The most nanoelectronic applications look for high-speed CNTs that are well known to have very high mobilities. The low scattering probability in CNTs is responsible for superior mobilities [4]. However, the work of Ahmadi et al. in a quantum nanowire (NW) has shown that the ultimate saturation velocity does not sensitively depend on the low-field mobility. It is, therefore, of interest for us to find the ultimate velocity that may exist in an SWCNT. This velocity will necessarily depend on the band structure, the temperature, and the degeneracy level. The carrier drift is the velocity with which a carrier (electron or hole) can propagate through the length of the device encountering collisions on the way and starting its journey fresh on facing a collision. The higher mobility may bring an electron closer to saturation as a high electric field is encountered, but needs not to elevate the saturation velocity [5]. The reduction in conducting channel length of the device results in a reduced transit-time-delay and hence enhanced operational frequency. However, if the length is made smaller than the mean free path, the mobility may also become ballistic, free from randomizing scattering events.

In the following sections, the formalism is developed to study the velocity response to the electric field in an SWCNT as shown in Figure 1. The radius that is a few nanometers in size is comparable to de Broglie wavelength while length can vary from cm to μm range. This makes CNT a quasi-1-dimensional (Q1D) entity.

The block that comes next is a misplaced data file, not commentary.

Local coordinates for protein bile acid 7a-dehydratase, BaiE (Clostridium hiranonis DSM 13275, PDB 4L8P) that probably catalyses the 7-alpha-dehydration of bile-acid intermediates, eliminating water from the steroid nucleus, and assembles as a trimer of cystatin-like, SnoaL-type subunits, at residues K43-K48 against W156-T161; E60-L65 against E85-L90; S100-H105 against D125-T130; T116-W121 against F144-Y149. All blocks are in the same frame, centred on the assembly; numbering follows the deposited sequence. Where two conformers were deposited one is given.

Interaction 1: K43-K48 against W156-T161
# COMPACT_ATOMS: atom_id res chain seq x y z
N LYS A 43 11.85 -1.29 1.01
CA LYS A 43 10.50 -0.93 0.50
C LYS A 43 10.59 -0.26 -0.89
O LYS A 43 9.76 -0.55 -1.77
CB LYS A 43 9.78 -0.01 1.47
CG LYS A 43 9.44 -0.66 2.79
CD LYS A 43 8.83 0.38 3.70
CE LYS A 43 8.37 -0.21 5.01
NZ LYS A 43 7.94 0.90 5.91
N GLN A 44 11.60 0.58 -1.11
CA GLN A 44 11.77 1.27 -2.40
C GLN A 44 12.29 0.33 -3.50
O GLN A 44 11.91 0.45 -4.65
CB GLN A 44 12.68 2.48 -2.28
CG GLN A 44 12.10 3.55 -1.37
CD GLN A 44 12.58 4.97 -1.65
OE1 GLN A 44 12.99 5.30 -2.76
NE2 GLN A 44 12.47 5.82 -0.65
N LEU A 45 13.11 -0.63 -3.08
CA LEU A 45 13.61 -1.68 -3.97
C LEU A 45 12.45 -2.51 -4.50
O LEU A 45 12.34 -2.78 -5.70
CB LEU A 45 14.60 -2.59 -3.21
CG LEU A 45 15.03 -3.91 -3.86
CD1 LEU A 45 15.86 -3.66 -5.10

Figure 1: A prototype single-walled carbon nanotube with length , de Broglie wavelength, and .

2. Q1D-CNT Nanostructure

A single-walled carbon nanotube (SWCNT) of Figure 1 is a sheet of graphite (called graphene) rolled up into a cylinder with diameter of the order of a nanometer. For an electron on the surface of the CNT, it is certain to have wave properties as the diameter is comparable to de Broglie wavelength , where is the carrier momentum. The tube diameter must necessarily contain integer () number of de Broglie waves for an electron to form a standing wave pattern around the rim of the CNT, thereby giving a resonant condition as the returning wave to the same point reinforces the electron motion. This constructive interference, leading to the resonant behavior, gives The quantized energy that depends on (1) relies on the relationship between energy and momentum that can be linear or quadratic depending on the chirality of the CNT. In order to understand the fundamentals of transport parameters without getting into the bandstructure complexities, we will assume quadratic relationship as in a nanowire [6] for transverse energy. In this approximation, we consider transverse effective mass to be isotropic that depends on the diameter of the CNT [7] but independent of energy or momentum. The transverse energy of the CNT is given by In the longitudinal direction, the electron waves are propagating that result in the charge transport. With unaltered conduction band at , the transverse energy in and directions is digital in nature as given by (2), but is of continuous analog-type in the longitudinal direction (taken to be axis). The total energy is given by [8]